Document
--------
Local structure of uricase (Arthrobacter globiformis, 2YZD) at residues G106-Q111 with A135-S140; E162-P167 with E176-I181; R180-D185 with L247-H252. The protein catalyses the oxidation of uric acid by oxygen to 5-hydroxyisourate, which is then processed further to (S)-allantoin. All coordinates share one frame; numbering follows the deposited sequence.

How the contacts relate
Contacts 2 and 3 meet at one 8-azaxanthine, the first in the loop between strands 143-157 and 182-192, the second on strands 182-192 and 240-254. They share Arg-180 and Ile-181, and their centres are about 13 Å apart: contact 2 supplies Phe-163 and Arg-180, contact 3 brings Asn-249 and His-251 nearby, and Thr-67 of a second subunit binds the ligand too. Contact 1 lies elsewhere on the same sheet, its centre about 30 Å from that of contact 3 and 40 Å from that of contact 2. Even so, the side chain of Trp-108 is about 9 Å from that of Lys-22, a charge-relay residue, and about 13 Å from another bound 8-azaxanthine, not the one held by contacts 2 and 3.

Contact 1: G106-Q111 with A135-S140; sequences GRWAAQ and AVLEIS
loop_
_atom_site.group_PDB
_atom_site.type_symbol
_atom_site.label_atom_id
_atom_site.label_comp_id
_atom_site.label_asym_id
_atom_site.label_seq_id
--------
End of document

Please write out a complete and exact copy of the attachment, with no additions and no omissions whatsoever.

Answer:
Local structure of uricase (Arthrobacter globiformis, 2YZD) at residues G106-Q111 with A135-S140; E162-P167 with E176-I181; R180-D185 with L247-H252. The protein catalyses the oxidation of uric acid by oxygen to 5-hydroxyisourate, which is then processed further to (S)-allantoin. All coordinates share one frame; numbering follows the deposited sequence.

How the contacts relate
Contacts 2 and 3 meet at one 8-azaxanthine, the first in the loop between strands 143-157 and 182-192, the second on strands 182-192 and 240-254. They share Arg-180 and Ile-181, and their centres are about 13 Å apart: contact 2 supplies Phe-163 and Arg-180, contact 3 brings Asn-249 and His-251 nearby, and Thr-67 of a second subunit binds the ligand too. Contact 1 lies elsewhere on the same sheet, its centre about 30 Å from that of contact 3 and 40 Å from that of contact 2. Even so, the side chain of Trp-108 is about 9 Å from that of Lys-22, a charge-relay residue, and about 13 Å from another bound 8-azaxanthine, not the one held by contacts 2 and 3.

Contact 1: G106-Q111 with A135-S140; sequences GRWAAQ and AVLEIS
loop_
_atom_site.group_PDB
_atom_site.type_symbol
_atom_site.label_atom_id
_atom_site.label_comp_id
_atom_site.label_asym_id
_atom_site.label_seq_id